Hand this book to girls who might need a boost to their self-esteem, especially girls of color.

I'M GROWING GREAT

An empowering picture book sows seeds of positivity and possibility.

The Black and brown young girls who are the stars of this garden-themed motivational manifesto announce their great pride in how well they’re growing—in mindfulness, hopefulness, calmness, self-awareness, and inner strength. Each girl stands contentedly in a different flower garden, sporting a distinctive, elegant natural hairstyle, and dressed gracefully in a feminine outfit. An affirmation appears on each spread (for example “STEADY AS A TREE! / PEACE WITHIN ME!”) in the form of a rhyming couplet set in large capital letters and followed by the mantra “I am growing great!” Some of these declarations—like “EXPLORING MY FEELINGS! / BRINGS KIND HEALING!”—may go over younger children’s heads; however, kids should have no trouble understanding the book’s final statement: “I am born to be great!” While the author’s intent is admirable, the text feels twee and lacks meaningful emotional content. The ebullient, brightly colored, eye-catching illustrations, set against mostly pastel-colored backgrounds, are the real draw here. (This book was reviewed digitally.)

Hand this book to girls who might need a boost to their self-esteem, especially girls of color. (Picture book. 4-8)

Pub Date: Jan. 18, 2022

ISBN: 978-0-593-42890-0

Page Count: 32

Publisher: Doubleday

Review Posted Online: Nov. 16, 2021

Kirkus Reviews Issue: Dec. 1, 2021

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Energetic and earnest but not groundbreaking.

I'M NOT SCARED, YOU'RE SCARED

Unlikely friends Bear and Rabbit face fears together.

The anthropomorphic creatures set out on an adventure. Graphic-based illustrations give the book a Pixar movie feel, with a variety of page layouts that keep the story moving. Large blocks of black text are heavy on dialogue patterns as timid Bear and bold Rabbit encounter obstacles. Bear fears every one of them, from the stream to the mountain. He’ll do anything to avoid the objects of terror: taking a bus, a train, and even a helicopter. As Rabbit asks Bear if he’s frightened, Bear repeatedly responds, “I’m not scared, you’re scared!” and children will delight in the call-and-response opportunities. Adults may tire of the refrain, but attempts to keep everyone entertained are evident in asides about Bear's inability to brush food from his teeth (he’s too afraid to look at himself in the mirror) and Rabbit's superstrong ears (which do come in handy later). When Rabbit finds herself in danger after Bear defects on the adventure, Bear retraces the trip. Along the way, he notes that the stream wasn't as deep, nor the mountain as high, as he thought when he was scared. While picture-book shelves may not be screaming for another comedically sweet bear story, especially one that treads such familiar territory, many readers will appreciate this tale of overcoming fears. (This book was reviewed digitally.)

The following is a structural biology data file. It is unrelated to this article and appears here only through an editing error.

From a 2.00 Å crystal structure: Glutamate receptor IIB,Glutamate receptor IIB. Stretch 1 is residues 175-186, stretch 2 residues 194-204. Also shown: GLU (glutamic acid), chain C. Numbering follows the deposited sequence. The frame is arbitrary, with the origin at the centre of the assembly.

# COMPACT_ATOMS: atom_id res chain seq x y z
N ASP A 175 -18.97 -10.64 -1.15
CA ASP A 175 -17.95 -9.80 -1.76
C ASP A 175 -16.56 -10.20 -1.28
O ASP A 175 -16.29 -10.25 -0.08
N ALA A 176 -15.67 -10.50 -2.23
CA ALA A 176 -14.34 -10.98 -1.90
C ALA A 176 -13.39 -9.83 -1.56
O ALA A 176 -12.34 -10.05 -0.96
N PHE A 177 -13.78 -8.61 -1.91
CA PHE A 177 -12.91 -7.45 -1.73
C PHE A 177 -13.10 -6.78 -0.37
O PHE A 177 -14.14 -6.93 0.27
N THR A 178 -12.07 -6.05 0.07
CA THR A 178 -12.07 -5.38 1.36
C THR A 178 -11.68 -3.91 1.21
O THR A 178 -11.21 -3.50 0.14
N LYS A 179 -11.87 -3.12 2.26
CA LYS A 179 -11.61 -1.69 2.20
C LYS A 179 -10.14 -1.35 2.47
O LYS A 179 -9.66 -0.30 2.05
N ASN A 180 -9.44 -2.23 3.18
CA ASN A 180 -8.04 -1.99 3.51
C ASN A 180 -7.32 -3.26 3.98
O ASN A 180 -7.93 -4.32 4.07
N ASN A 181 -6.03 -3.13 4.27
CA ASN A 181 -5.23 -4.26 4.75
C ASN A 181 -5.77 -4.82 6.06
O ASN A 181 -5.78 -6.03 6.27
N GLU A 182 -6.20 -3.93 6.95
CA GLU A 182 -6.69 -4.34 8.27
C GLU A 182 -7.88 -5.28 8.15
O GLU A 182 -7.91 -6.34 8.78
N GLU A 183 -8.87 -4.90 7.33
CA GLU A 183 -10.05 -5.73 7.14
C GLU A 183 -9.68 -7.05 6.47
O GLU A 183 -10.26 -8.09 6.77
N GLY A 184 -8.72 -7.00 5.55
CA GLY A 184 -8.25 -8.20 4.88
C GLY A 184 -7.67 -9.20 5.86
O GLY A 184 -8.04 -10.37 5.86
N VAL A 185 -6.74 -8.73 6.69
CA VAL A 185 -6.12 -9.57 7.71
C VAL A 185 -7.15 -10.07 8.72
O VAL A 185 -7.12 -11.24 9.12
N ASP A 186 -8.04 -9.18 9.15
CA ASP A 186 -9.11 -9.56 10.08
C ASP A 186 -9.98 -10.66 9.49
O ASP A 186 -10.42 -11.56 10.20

Energetic and earnest but not groundbreaking. (Picture book. 5-7)

Pub Date: March 15, 2022

ISBN: 978-0-593-35237-3

Page Count: 40

Publisher: Flamingo Books

Review Posted Online: March 29, 2022

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Good fun for all little ninjas and their parents.

NAUGHTY NINJA TAKES A BATH

After swinging out from the jungle after a long day of ninja-ing, Will makes his way home just in time for a bath. But as all ninjas know, danger lurks around every corner.

Even naughty ninjas get hungry, but Dad says, “Pee-yew,” and insists his little ninja get clean before going near a morsel. Ever the Naughty Ninja, Will follows his dad into the bathroom and immediately spies danger: Poisonous flies that have followed him from the jungle! As any parent would, his dad begs him not to say, “Ninja to the rescue,” because we all know what comes after a catchphrase…chaos! Through each increasingly rough rescue, Dad finds himself more and more defeated in his quest to complete bathtime, but ultimately he starts to find the infectious joy that only the ridiculousness of children can bring out in an adult. The art is bright and finds some nifty ninja perspectives that use the space well. It also places an interracial family at its center: Dad has brown skin and dark, puffy hair, and Mom is a white redhead; when out of his ninja cowl, Will looks like a slightly lighter-skinned version of his father. Kids will laugh at everything the dad is put through, and parents will knowingly nod, because we have all had nights with little ninjas soaking the bathroom floor. The book starts out a little text heavy but finds its groove quickly, reading smoothly going forward. Lots of action means it’s best not to save this one for bedtime.

Good fun for all little ninjas and their parents. (Picture book. 4-8)

Pub Date: Jan. 1, 2020

ISBN: 978-1-5420-9433-7

Page Count: 32

Publisher: Two Lions

Review Posted Online: Sept. 15, 2019

Kirkus Reviews Issue: Oct. 1, 2019

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